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Lung, Prostate, And Colon Cancers Decline Across The U.S., But Colon Cancer Still Expected to Rise in Texas

Publication: Healthy Magazine, McAllen

The American Cancer Society recently released its 2015 Cancer Facts & Figures showing that new cases of the most common forms of cancer, including lung, colon, and prostate, are decreasing across the United States. Cancer prevention and treatment is better today than at any time in history, so it makes sense that increased awareness of these common cancers, combined with early screening and detection, is leading to a decreased number of cases.

While this is excellent news for the country as a whole, we can still do more here in Texas to take preventive measures. Until recently, lung and prostate cancers were on the rise in the Lone Star State. Colorectal cancer cases are still expected to rise in 2015. In Cameron County, 425 new cases of colorectal, prostate and lung cancer were expected to be diagnosed and 196 deaths due to these cancers were expected in 2014, according to the latest numbers available. While many factors likely contribute to this, some of the key reasons that raise risk for these cancer types are obesity, a sedentary lifestyle and smoking.

So, Texas Oncology is issuing a challenge to every resident in Cameron County and across Texas to take charge of your health and help combat lung, colon and prostate cancers in our community. Making lifestyle choices that help prevent cancer, and getting regular screenings to detect cancer at its earliest stages, are the most important first steps to take.


Though colorectal cancer rates in Cameron County are decreasing, 290 more Texans are expected to be diagnosed with colon cancer this year than in 2014. A high-fat diet, obesity and family history of the disease raise the likelihood of developing colon cancer, which is among the most difficult to detect because it lacks symptoms in early stages. However, there are several types of colon cancer screenings available including a colonoscopy and fecal occult blood test. Texans should take advantage of these important screening measures beginning at age 50, and at appropriate intervals after that, depending upon the chosen test. Talk with your physician about which screening is right for you.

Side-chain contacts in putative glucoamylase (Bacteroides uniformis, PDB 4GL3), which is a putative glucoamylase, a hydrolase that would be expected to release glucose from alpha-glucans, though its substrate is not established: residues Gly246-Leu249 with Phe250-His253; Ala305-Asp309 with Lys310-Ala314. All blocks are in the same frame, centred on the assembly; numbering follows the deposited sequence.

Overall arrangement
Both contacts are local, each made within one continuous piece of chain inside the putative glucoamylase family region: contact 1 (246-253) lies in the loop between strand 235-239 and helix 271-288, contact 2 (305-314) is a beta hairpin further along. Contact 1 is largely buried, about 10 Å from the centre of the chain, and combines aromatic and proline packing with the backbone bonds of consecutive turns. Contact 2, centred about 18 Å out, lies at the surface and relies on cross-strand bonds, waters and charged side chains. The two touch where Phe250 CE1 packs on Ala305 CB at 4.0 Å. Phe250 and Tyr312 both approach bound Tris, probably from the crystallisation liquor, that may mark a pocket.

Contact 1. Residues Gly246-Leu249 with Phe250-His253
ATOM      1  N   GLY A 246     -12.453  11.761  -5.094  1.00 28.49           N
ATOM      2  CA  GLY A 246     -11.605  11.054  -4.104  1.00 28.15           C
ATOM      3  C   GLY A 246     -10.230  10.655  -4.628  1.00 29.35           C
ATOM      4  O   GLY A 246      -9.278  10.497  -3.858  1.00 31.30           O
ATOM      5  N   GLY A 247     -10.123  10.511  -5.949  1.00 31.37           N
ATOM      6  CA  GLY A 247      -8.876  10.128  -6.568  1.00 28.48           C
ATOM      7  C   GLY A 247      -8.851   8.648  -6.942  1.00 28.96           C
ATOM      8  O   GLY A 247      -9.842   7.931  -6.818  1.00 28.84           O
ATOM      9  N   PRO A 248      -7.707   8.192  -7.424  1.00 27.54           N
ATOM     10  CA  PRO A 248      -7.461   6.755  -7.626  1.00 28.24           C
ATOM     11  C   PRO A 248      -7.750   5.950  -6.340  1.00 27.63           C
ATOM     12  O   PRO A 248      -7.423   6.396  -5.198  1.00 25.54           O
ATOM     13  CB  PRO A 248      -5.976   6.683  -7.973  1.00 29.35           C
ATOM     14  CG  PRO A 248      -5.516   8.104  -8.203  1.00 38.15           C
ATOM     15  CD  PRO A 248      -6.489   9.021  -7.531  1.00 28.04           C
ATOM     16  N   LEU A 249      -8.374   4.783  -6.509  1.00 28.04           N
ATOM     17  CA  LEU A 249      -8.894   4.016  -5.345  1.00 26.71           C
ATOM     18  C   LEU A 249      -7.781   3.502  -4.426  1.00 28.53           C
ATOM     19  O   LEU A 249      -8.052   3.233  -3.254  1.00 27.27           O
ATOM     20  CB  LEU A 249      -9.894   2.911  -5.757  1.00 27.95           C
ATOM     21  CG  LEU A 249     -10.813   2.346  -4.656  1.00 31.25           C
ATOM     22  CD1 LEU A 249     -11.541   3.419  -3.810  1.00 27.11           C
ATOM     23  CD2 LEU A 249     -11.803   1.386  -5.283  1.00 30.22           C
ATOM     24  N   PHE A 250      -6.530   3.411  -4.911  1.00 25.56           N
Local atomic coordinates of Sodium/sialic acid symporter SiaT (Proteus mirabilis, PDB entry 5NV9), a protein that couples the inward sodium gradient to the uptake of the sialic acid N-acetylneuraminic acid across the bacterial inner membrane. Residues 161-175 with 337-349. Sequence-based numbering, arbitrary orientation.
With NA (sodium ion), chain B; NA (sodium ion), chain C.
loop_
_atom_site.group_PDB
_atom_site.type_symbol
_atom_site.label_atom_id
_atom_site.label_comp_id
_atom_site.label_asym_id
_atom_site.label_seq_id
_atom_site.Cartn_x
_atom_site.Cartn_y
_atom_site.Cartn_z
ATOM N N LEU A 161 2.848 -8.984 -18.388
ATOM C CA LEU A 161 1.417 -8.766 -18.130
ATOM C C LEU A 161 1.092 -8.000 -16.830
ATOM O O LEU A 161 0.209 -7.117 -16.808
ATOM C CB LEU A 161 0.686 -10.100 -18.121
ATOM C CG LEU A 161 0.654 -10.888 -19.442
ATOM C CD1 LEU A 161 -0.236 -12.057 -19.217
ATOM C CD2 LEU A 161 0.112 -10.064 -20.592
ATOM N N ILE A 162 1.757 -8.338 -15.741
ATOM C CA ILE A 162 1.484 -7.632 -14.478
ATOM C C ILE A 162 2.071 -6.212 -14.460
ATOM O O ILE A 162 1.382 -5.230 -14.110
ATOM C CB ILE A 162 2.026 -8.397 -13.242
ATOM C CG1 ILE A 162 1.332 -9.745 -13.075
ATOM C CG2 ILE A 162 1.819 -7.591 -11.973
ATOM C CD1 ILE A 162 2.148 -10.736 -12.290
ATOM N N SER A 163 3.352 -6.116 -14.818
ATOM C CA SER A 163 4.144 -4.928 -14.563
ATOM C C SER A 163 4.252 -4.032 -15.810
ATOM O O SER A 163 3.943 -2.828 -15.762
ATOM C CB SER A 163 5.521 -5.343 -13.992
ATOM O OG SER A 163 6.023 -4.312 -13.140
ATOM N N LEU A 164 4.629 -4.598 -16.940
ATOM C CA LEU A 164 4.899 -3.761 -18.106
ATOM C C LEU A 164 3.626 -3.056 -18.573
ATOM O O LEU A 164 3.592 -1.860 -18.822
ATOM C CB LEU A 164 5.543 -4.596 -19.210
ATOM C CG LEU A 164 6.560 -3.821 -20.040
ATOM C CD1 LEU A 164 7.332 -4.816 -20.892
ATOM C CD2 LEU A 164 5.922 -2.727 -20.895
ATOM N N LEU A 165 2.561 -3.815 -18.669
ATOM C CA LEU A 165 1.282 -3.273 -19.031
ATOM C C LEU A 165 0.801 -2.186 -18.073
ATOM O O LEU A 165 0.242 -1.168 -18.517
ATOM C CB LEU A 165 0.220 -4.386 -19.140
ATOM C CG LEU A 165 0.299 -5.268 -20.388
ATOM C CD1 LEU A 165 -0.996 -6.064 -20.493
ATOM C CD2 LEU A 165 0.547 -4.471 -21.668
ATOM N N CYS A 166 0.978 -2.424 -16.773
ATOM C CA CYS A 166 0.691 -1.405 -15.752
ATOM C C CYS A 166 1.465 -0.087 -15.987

Lung cancer continues to be responsible for the most cancer-related deaths in Texas. In 2015, the American Cancer Society estimates that 9,580 Texans will die from lung cancer—which is only 20 fewer than last year. In addition, the number of Texans diagnosed with lung cancer is expected to decrease in 2015. However, according to the American Lung Association, tobacco smoke is by far the most important risk factor for developing lung cancer, so if you’re a Texan who smokes, quit today. Quitting smoking also reduces your risk for numerous other cancers as well as heart and lung disease. Resources are available to help you at websites like SmokeFree.gov.


Since 2007, prostate cancer incidence rates in the United States have decreased by 2.8 percent per year among men 65 years of age and older, and have remained stable among men younger than 65 years. In Texas, the number of prostate cancer cases is expected to decrease in 2015.

The survival rate for prostate cancer is much higher when detected early; therefore, it is essential that men discuss with their physicians the risks and benefits associated with prostate cancer screening to make an informed decision about testing. In most cases, men should schedule prostate screenings beginning at age 50. Consult your physician to determine an individualized schedule for prostate screenings, as some men with risk factors may need to begin testing earlier. Men at high risk (African-American men and men with a family history of prostate cancer before age 65) should begin testing at age 45.

By Marco Araneda, MD, and Nabeel Sarhill, MD, Texas Oncology–Harlingen

This story originally appeared in Healthy Magazine. To view this story, please click here.

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